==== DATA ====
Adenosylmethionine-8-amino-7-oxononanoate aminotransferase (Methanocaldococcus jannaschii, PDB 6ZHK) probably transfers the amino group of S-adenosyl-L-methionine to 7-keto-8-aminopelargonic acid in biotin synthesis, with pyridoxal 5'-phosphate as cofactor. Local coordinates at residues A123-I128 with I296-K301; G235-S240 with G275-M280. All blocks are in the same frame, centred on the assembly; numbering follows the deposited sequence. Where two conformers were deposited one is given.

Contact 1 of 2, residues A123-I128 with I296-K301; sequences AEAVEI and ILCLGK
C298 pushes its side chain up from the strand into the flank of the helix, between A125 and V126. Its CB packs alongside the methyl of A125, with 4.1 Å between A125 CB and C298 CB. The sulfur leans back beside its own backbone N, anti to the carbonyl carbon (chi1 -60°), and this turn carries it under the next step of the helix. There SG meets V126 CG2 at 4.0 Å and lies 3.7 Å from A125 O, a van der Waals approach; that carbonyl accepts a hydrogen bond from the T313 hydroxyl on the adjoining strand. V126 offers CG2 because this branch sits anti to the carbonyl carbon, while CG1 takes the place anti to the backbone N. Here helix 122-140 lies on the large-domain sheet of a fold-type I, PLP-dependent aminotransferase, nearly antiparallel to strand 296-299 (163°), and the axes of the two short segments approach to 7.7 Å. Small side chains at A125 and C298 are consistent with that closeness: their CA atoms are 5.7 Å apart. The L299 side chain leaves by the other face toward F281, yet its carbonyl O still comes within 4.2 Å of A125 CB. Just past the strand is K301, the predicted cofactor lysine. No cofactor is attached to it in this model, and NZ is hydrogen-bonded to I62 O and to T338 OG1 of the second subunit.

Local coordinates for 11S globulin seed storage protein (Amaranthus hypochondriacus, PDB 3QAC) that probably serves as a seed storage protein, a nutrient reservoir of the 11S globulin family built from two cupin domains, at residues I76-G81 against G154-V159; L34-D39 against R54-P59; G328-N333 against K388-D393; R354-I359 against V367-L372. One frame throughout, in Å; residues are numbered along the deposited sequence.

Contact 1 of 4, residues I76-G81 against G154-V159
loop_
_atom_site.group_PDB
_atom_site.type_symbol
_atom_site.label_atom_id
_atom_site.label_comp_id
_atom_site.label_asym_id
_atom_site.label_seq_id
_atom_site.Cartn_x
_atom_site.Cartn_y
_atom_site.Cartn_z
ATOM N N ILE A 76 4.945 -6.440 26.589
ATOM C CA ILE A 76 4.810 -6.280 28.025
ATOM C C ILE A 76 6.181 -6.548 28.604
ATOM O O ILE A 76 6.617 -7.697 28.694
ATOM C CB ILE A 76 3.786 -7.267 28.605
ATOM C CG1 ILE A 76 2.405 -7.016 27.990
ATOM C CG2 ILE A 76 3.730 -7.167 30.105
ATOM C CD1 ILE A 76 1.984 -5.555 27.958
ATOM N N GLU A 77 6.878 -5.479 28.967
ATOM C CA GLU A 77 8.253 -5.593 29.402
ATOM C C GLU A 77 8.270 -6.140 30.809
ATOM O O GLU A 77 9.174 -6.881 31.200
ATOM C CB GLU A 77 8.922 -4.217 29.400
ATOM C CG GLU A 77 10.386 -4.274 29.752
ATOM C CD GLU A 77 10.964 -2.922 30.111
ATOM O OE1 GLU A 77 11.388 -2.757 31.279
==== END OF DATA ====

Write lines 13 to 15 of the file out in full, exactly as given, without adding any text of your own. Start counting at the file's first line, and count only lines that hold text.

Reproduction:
_atom_site.Cartn_x
_atom_site.Cartn_y
_atom_site.Cartn_z